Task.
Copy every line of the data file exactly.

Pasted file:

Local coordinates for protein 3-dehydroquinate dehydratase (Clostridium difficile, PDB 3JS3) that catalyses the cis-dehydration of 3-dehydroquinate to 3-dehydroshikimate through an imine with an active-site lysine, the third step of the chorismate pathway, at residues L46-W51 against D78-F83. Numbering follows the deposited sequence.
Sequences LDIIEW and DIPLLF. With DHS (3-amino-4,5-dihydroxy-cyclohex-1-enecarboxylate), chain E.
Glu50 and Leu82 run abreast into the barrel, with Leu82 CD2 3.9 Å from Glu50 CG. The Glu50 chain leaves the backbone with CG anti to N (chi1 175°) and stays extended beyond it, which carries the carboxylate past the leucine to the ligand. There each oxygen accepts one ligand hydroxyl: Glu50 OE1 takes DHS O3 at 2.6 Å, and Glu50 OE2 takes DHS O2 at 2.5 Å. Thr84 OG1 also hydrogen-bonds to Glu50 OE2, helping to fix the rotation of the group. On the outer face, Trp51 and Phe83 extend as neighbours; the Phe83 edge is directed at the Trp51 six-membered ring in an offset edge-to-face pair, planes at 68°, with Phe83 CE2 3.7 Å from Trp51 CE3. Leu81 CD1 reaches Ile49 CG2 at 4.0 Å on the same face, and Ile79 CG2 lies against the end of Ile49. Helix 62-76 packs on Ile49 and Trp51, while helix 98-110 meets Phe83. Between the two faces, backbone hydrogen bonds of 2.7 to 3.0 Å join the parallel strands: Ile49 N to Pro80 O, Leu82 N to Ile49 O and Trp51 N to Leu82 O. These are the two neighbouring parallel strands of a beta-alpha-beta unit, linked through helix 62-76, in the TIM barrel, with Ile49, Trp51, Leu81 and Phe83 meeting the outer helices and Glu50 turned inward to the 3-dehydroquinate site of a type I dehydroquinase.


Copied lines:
Local coordinates for protein 3-dehydroquinate dehydratase (Clostridium difficile, PDB 3JS3) that catalyses the cis-dehydration of 3-dehydroquinate to 3-dehydroshikimate through an imine with an active-site lysine, the third step of the chorismate pathway, at residues L46-W51 against D78-F83. Numbering follows the deposited sequence.
Sequences LDIIEW and DIPLLF. With DHS (3-amino-4,5-dihydroxy-cyclohex-1-enecarboxylate), chain E.
Glu50 and Leu82 run abreast into the barrel, with Leu82 CD2 3.9 Å from Glu50 CG. The Glu50 chain leaves the backbone with CG anti to N (chi1 175°) and stays extended beyond it, which carries the carboxylate past the leucine to the ligand. There each oxygen accepts one ligand hydroxyl: Glu50 OE1 takes DHS O3 at 2.6 Å, and Glu50 OE2 takes DHS O2 at 2.5 Å. Thr84 OG1 also hydrogen-bonds to Glu50 OE2, helping to fix the rotation of the group. On the outer face, Trp51 and Phe83 extend as neighbours; the Phe83 edge is directed at the Trp51 six-membered ring in an offset edge-to-face pair, planes at 68°, with Phe83 CE2 3.7 Å from Trp51 CE3. Leu81 CD1 reaches Ile49 CG2 at 4.0 Å on the same face, and Ile79 CG2 lies against the end of Ile49. Helix 62-76 packs on Ile49 and Trp51, while helix 98-110 meets Phe83. Between the two faces, backbone hydrogen bonds of 2.7 to 3.0 Å join the parallel strands: Ile49 N to Pro80 O, Leu82 N to Ile49 O and Trp51 N to Leu82 O. These are the two neighbouring parallel strands of a beta-alpha-beta unit, linked through helix 62-76, in the TIM barrel, with Ile49, Trp51, Leu81 and Phe83 meeting the outer helices and Glu50 turned inward to the 3-dehydroquinate site of a type I dehydroquinase.